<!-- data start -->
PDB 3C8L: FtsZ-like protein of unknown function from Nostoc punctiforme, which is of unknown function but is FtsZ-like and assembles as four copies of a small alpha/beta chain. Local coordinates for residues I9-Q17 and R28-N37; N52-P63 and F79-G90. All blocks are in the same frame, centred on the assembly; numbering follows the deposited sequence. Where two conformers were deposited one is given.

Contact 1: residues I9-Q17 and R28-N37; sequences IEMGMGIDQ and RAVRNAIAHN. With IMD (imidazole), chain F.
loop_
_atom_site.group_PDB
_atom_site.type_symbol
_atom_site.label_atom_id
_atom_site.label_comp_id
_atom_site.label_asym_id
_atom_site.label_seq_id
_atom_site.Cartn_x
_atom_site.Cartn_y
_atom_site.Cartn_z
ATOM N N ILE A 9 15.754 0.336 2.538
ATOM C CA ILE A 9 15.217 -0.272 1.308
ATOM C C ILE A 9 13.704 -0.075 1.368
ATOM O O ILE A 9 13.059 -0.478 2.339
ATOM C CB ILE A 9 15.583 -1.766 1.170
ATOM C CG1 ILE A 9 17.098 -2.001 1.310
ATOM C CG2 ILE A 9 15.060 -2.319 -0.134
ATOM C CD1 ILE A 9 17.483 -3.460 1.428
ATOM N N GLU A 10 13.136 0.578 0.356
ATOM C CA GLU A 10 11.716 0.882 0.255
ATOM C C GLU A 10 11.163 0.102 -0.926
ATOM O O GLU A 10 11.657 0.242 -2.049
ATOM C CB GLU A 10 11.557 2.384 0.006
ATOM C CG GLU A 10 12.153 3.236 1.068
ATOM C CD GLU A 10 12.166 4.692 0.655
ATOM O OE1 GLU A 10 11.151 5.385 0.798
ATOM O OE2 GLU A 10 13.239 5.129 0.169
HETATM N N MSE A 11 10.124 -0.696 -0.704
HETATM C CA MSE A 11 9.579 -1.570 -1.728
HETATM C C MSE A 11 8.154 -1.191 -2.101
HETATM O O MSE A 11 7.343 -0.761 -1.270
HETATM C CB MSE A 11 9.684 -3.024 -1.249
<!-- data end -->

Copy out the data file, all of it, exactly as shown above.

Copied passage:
PDB 3C8L: FtsZ-like protein of unknown function from Nostoc punctiforme, which is of unknown function but is FtsZ-like and assembles as four copies of a small alpha/beta chain. Local coordinates for residues I9-Q17 and R28-N37; N52-P63 and F79-G90. All blocks are in the same frame, centred on the assembly; numbering follows the deposited sequence. Where two conformers were deposited one is given.

Contact 1: residues I9-Q17 and R28-N37; sequences IEMGMGIDQ and RAVRNAIAHN. With IMD (imidazole), chain F.
loop_
_atom_site.group_PDB
_atom_site.type_symbol
_atom_site.label_atom_id
_atom_site.label_comp_id
_atom_site.label_asym_id
_atom_site.label_seq_id
_atom_site.Cartn_x
_atom_site.Cartn_y
_atom_site.Cartn_z
ATOM N N ILE A 9 15.754 0.336 2.538
ATOM C CA ILE A 9 15.217 -0.272 1.308
ATOM C C ILE A 9 13.704 -0.075 1.368
ATOM O O ILE A 9 13.059 -0.478 2.339
ATOM C CB ILE A 9 15.583 -1.766 1.170
ATOM C CG1 ILE A 9 17.098 -2.001 1.310
ATOM C CG2 ILE A 9 15.060 -2.319 -0.134
ATOM C CD1 ILE A 9 17.483 -3.460 1.428
ATOM N N GLU A 10 13.136 0.578 0.356
ATOM C CA GLU A 10 11.716 0.882 0.255
ATOM C C GLU A 10 11.163 0.102 -0.926
ATOM O O GLU A 10 11.657 0.242 -2.049
ATOM C CB GLU A 10 11.557 2.384 0.006
ATOM C CG GLU A 10 12.153 3.236 1.068
ATOM C CD GLU A 10 12.166 4.692 0.655
ATOM O OE1 GLU A 10 11.151 5.385 0.798
ATOM O OE2 GLU A 10 13.239 5.129 0.169
HETATM N N MSE A 11 10.124 -0.696 -0.704
HETATM C CA MSE A 11 9.579 -1.570 -1.728
HETATM C C MSE A 11 8.154 -1.191 -2.101
HETATM O O MSE A 11 7.343 -0.761 -1.270
HETATM C CB MSE A 11 9.684 -3.024 -1.249